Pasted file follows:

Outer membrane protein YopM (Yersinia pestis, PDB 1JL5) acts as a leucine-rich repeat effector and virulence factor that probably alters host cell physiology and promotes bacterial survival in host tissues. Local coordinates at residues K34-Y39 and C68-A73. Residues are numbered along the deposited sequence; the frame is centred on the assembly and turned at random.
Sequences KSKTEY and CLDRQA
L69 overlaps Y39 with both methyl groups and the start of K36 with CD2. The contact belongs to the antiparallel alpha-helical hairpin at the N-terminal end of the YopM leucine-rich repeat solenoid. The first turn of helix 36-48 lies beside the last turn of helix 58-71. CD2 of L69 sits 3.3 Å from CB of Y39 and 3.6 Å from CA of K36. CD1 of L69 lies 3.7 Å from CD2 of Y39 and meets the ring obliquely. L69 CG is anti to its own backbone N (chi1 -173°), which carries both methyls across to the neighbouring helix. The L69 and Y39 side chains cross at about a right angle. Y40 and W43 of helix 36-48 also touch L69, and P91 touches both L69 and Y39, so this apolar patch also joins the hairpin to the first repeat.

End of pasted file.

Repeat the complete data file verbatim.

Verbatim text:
Outer membrane protein YopM (Yersinia pestis, PDB 1JL5) acts as a leucine-rich repeat effector and virulence factor that probably alters host cell physiology and promotes bacterial survival in host tissues. Local coordinates at residues K34-Y39 and C68-A73. Residues are numbered along the deposited sequence; the frame is centred on the assembly and turned at random.
Sequences KSKTEY and CLDRQA
L69 overlaps Y39 with both methyl groups and the start of K36 with CD2. The contact belongs to the antiparallel alpha-helical hairpin at the N-terminal end of the YopM leucine-rich repeat solenoid. The first turn of helix 36-48 lies beside the last turn of helix 58-71. CD2 of L69 sits 3.3 Å from CB of Y39 and 3.6 Å from CA of K36. CD1 of L69 lies 3.7 Å from CD2 of Y39 and meets the ring obliquely. L69 CG is anti to its own backbone N (chi1 -173°), which carries both methyls across to the neighbouring helix. The L69 and Y39 side chains cross at about a right angle. Y40 and W43 of helix 36-48 also touch L69, and P91 touches both L69 and Y39, so this apolar patch also joins the hairpin to the first repeat.